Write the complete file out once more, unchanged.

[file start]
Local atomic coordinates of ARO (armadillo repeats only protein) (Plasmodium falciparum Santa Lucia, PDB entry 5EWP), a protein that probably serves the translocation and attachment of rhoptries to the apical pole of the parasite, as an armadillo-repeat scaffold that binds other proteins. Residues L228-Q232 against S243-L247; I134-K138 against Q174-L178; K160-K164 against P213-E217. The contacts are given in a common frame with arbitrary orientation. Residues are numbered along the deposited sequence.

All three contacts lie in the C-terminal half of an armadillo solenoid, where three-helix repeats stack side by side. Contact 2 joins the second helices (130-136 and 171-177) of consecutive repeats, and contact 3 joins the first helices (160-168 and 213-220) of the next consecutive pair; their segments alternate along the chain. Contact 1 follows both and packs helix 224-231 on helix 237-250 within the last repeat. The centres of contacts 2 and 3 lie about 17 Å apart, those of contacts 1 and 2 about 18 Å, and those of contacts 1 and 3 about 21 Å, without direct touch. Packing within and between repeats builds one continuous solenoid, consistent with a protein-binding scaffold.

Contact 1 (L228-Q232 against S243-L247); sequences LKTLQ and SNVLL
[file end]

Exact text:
Local atomic coordinates of ARO (armadillo repeats only protein) (Plasmodium falciparum Santa Lucia, PDB entry 5EWP), a protein that probably serves the translocation and attachment of rhoptries to the apical pole of the parasite, as an armadillo-repeat scaffold that binds other proteins. Residues L228-Q232 against S243-L247; I134-K138 against Q174-L178; K160-K164 against P213-E217. The contacts are given in a common frame with arbitrary orientation. Residues are numbered along the deposited sequence.

All three contacts lie in the C-terminal half of an armadillo solenoid, where three-helix repeats stack side by side. Contact 2 joins the second helices (130-136 and 171-177) of consecutive repeats, and contact 3 joins the first helices (160-168 and 213-220) of the next consecutive pair; their segments alternate along the chain. Contact 1 follows both and packs helix 224-231 on helix 237-250 within the last repeat. The centres of contacts 2 and 3 lie about 17 Å apart, those of contacts 1 and 2 about 18 Å, and those of contacts 1 and 3 about 21 Å, without direct touch. Packing within and between repeats builds one continuous solenoid, consistent with a protein-binding scaffold.

Contact 1 (L228-Q232 against S243-L247); sequences LKTLQ and SNVLL